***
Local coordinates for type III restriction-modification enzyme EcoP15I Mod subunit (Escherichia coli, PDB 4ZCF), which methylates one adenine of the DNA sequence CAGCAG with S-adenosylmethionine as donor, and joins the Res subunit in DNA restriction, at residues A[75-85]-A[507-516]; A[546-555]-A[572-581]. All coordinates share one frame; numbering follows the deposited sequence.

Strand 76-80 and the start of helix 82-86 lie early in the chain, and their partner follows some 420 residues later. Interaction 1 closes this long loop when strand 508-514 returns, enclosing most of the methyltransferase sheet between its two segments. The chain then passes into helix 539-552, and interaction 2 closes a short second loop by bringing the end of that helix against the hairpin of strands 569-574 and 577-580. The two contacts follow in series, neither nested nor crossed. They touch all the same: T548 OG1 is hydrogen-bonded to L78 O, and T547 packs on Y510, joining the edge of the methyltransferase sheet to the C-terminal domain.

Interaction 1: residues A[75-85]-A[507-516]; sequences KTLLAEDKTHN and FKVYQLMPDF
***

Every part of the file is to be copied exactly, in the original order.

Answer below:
Local coordinates for type III restriction-modification enzyme EcoP15I Mod subunit (Escherichia coli, PDB 4ZCF), which methylates one adenine of the DNA sequence CAGCAG with S-adenosylmethionine as donor, and joins the Res subunit in DNA restriction, at residues A[75-85]-A[507-516]; A[546-555]-A[572-581]. All coordinates share one frame; numbering follows the deposited sequence.

Strand 76-80 and the start of helix 82-86 lie early in the chain, and their partner follows some 420 residues later. Interaction 1 closes this long loop when strand 508-514 returns, enclosing most of the methyltransferase sheet between its two segments. The chain then passes into helix 539-552, and interaction 2 closes a short second loop by bringing the end of that helix against the hairpin of strands 569-574 and 577-580. The two contacts follow in series, neither nested nor crossed. They touch all the same: T548 OG1 is hydrogen-bonded to L78 O, and T547 packs on Y510, joining the edge of the methyltransferase sheet to the C-terminal domain.

Interaction 1: residues A[75-85]-A[507-516]; sequences KTLLAEDKTHN and FKVYQLMPDF